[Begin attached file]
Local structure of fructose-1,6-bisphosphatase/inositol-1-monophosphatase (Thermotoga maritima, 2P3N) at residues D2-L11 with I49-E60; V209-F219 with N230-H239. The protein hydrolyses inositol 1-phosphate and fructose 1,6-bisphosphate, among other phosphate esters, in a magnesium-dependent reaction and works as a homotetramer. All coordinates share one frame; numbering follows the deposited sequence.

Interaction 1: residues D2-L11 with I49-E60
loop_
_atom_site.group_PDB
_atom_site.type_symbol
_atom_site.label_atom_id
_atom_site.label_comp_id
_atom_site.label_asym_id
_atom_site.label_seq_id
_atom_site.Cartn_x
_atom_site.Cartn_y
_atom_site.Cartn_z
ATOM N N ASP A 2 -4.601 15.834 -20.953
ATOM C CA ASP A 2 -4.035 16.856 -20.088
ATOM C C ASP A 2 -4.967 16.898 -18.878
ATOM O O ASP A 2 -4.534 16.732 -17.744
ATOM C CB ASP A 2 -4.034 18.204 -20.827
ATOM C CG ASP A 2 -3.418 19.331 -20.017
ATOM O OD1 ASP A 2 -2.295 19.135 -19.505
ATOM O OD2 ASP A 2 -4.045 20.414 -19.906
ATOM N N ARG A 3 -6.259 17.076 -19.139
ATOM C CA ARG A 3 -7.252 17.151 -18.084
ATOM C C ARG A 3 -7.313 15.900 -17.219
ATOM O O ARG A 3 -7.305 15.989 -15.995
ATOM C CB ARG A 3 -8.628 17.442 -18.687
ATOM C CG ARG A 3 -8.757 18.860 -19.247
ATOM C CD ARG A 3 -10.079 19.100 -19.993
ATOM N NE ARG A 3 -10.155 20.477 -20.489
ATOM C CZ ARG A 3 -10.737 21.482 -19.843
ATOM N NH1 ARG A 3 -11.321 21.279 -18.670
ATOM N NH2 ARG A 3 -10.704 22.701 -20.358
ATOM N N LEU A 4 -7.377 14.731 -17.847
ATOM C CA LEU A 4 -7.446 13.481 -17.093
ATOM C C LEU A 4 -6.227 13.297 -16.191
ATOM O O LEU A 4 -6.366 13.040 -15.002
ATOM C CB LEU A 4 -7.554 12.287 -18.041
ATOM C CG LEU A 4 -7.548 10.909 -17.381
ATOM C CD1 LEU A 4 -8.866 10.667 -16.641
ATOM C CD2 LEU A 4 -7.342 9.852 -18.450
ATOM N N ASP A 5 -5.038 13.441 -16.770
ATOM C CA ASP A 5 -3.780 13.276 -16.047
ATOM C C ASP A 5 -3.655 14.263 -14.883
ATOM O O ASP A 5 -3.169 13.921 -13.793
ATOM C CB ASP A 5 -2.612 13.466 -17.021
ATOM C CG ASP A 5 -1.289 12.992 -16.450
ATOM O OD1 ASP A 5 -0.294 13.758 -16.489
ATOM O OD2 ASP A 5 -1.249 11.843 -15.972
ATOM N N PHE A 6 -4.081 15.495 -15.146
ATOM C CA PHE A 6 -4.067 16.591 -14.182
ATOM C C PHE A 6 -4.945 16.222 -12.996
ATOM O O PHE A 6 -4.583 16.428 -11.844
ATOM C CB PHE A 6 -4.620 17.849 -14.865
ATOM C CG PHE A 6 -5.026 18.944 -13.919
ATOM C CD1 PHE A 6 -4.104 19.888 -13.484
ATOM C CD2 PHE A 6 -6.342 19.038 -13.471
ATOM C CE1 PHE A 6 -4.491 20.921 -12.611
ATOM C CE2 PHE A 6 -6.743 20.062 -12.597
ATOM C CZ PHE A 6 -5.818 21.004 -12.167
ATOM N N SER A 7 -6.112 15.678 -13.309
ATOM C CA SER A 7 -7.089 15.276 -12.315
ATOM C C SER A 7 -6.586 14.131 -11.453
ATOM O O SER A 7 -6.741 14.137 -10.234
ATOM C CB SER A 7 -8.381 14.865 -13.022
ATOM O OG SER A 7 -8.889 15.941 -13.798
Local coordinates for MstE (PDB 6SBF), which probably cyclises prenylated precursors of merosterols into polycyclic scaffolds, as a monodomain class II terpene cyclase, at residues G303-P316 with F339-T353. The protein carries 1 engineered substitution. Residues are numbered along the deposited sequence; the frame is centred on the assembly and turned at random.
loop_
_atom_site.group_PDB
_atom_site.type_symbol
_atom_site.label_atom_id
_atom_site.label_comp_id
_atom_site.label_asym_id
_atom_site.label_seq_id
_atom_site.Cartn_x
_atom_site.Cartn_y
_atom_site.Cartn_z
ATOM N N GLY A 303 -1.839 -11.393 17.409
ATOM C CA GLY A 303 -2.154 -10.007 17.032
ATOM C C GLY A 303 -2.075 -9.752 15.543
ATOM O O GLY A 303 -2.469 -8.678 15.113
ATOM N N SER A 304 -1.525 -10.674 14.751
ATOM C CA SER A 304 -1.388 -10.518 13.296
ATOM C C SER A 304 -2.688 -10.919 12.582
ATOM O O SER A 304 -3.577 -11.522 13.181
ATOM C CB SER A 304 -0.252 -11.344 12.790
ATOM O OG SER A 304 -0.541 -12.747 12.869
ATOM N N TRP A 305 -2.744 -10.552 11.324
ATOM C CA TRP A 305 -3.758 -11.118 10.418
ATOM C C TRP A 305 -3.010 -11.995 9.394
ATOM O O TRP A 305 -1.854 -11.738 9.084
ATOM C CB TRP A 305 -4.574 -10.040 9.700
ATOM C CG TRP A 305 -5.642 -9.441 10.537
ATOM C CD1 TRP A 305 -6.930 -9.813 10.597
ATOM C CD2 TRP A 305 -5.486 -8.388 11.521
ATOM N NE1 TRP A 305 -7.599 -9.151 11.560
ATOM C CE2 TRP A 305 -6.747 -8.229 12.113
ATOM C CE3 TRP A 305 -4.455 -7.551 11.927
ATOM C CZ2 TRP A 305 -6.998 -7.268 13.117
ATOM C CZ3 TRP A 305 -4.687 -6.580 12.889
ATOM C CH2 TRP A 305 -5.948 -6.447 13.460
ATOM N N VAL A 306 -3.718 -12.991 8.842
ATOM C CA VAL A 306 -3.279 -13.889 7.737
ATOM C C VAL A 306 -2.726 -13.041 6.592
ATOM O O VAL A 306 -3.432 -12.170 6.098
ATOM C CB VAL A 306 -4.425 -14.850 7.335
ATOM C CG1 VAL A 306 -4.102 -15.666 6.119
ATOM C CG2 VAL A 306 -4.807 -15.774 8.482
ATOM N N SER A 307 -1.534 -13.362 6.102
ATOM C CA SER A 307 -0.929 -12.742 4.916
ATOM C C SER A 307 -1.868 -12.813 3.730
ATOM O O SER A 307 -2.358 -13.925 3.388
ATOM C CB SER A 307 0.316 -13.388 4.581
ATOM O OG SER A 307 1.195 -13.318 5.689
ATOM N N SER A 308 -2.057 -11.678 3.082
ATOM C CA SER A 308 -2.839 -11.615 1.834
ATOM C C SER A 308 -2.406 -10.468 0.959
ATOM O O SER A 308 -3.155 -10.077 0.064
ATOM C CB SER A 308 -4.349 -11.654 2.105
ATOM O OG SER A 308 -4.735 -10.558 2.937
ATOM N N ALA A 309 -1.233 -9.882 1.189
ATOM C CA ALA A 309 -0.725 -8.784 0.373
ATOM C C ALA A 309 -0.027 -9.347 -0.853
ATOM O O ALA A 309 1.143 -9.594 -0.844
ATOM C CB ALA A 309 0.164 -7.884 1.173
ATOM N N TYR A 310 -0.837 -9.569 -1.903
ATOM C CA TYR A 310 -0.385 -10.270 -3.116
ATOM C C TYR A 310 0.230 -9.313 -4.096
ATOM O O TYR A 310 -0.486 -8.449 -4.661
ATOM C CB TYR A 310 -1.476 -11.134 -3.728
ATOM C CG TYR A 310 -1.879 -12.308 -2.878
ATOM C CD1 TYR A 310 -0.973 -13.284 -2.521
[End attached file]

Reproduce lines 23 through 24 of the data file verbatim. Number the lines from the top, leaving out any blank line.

ATOM C C ARG A 3 -7.313 15.900 -17.219
ATOM O O ARG A 3 -7.305 15.989 -15.995